These breadsticks are very, very high up on Joshua’s list of favorites, and the other kids are pretty fond of them too. The recipe makes 16, and when all six of us are here for dinner, there are usually none left.
I often serve these with a pot of soup, but they can go with any number of main dishes. If you like, you can sub something else for the garlic salt, or you can just top them with butter. If you’re anti-butter, another option is to brush the tops of them with a beaten egg white before baking…that will give them a glossy sheen.
A handy thing about this recipe is that you can make the dough a day ahead and put it in the fridge overnight. Then the next day all you have to do is shape the breadsticks, let them rise, and bake them. You don’t have to do things that way, though…I often make the dough the same day we want to eat the breadsticks.
Like most of the yeast recipes I post, this one starts with the dry ingredients being combined in the mixer bowl.
After you add warm water, oil, and an egg yolk (I was out of eggs, so my dough has no egg yolk!), you’ll have a very soupy mixture.
A little mixing and some flour take care of that, though.
(can you tell it got cloudy and I lost my natural light??)
Here’s the dough after it’s been kneaded and before it goes into the fridge.
I made my dough on Monday so that it would be ready on Tuesday, a busy day (I teach all my piano students on Tuesdays).
If you let the dough rise in the fridge, you can leave in there anywhere from 4 hours to overnight. If you choose to let it rise outside of the fridge, you’ll want to give it about an hour.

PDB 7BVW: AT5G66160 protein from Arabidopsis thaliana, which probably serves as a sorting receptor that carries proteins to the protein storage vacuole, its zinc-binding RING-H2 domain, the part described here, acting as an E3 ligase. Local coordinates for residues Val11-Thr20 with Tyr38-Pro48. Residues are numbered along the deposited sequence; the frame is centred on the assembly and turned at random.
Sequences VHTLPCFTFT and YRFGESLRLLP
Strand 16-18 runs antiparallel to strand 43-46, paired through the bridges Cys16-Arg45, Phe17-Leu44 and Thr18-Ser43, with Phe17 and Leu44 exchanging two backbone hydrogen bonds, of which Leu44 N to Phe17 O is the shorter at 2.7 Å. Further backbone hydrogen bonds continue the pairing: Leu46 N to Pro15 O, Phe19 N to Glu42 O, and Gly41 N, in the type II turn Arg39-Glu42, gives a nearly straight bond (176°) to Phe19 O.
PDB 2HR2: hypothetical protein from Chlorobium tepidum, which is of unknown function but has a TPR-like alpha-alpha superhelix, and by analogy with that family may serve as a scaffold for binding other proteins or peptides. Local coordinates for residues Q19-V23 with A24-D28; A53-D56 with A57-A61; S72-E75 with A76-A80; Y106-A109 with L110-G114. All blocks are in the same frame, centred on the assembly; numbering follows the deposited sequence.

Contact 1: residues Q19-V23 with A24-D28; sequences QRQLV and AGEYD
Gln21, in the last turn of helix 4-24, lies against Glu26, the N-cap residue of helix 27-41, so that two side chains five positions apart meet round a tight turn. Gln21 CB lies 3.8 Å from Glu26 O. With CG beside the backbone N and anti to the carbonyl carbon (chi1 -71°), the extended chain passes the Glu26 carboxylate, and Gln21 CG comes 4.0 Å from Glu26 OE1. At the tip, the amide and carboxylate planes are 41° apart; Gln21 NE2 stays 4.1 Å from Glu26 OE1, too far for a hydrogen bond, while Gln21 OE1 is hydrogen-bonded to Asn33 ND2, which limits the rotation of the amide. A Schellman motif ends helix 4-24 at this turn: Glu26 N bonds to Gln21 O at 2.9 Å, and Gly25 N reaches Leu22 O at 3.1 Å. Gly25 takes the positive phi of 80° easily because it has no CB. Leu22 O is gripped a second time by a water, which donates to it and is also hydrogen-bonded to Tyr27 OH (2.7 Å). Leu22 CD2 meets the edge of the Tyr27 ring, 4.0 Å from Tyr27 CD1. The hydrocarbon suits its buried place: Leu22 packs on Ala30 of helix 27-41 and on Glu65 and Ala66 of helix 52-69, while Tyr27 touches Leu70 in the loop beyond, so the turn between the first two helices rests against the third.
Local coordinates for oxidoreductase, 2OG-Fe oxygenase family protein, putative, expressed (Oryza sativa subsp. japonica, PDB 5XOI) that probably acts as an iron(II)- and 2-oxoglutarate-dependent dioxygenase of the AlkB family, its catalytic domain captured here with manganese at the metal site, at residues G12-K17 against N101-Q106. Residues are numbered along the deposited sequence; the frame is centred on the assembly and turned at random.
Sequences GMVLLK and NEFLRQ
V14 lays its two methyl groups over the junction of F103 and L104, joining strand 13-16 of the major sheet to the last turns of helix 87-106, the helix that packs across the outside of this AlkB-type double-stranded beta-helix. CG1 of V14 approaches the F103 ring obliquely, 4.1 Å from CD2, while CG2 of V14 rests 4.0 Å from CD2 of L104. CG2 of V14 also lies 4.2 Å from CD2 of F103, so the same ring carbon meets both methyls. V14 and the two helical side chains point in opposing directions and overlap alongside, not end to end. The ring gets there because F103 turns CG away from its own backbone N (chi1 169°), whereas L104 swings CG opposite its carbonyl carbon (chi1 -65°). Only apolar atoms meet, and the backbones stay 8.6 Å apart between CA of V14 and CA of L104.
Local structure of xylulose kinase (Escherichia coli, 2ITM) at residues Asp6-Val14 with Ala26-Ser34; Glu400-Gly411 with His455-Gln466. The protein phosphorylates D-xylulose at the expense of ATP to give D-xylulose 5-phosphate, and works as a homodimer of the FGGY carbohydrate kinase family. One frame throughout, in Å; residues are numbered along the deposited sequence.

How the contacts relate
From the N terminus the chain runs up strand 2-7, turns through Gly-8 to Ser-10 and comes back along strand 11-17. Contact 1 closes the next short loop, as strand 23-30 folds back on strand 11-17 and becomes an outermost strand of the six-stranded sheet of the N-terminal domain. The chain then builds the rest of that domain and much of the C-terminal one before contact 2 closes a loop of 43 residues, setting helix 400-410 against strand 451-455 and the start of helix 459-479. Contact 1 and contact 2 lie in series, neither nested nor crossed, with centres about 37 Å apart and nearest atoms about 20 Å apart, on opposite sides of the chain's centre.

If you’ve refrigerated your dough, you’ll want to let it sit out on the counter for 15-30 minutes before trying to shape it. Cold dough is a little hard to work with.
Once your dough is risen and ready, you’ll divide it into 16 pieces.
Each of these pieces will make a breadstick, about 6-8 inches long.
Place the breadsticks onto a greased baking sheet and let them rise until doubled. This will take about 30-45 minutes, depending on how cold your house is and how cold your dough was. If you like more dense breadsticks, go for a short rising time, but if you like softer, puffier breadsticks, let them rise longer.
Bake at 375 for 10-15 minutes, or until lightly browned. If you like your breadsticks a little more golden, put the baking sheet on a high oven rack for the last five minutes or so.
While the breadsticks are hot, brush them with melted butter (or you can do like I do and run a stick of butter over the tops!) and sprinkle with garlic salt.
You really should serve them while they’re warm.
They’re not terrible when they’re cold…they’re just not quite as fabulous then.
2 to 2 1/4 cups all purpose flour
1 package active dry yeast (2 1/4 teaspoons)
1 tablespoon sugar or honey
1 1/2 teaspoons salt
3/4 cup warm water
2 tablespoons vegetable oil (your choice)
1 egg yolk
butter and garlic salt for topping
In a large mixer bowl, combine 1 cup flour, yeast, sugar and salt. Combine water, oil, and egg yolk, and add to dry mixture. Mix until combined, then beat on high speed 3 minutes. Stir in enough remaining flour to make a soft dough.
Turn out onto a floured surface and knead until smooth and elastic, about 5 minutes. Shape into a ball and place in bowl. Cover and let rise for one hour, or refrigerate 3-4 hours or overnight.
Turn risen dough out onto lightly floured surface and divide into 16 pieces. Roll each piece into a breadstick about 6-8 inches long and place on greased baking sheet.
Cover with a wet tea towel and let rise 30-45 minutes. Bake in a preheated 375 degree oven for 10-15 minutes, or until lightly browned. Brush with melted butter and sprinkle with garlic salt. Serve warm.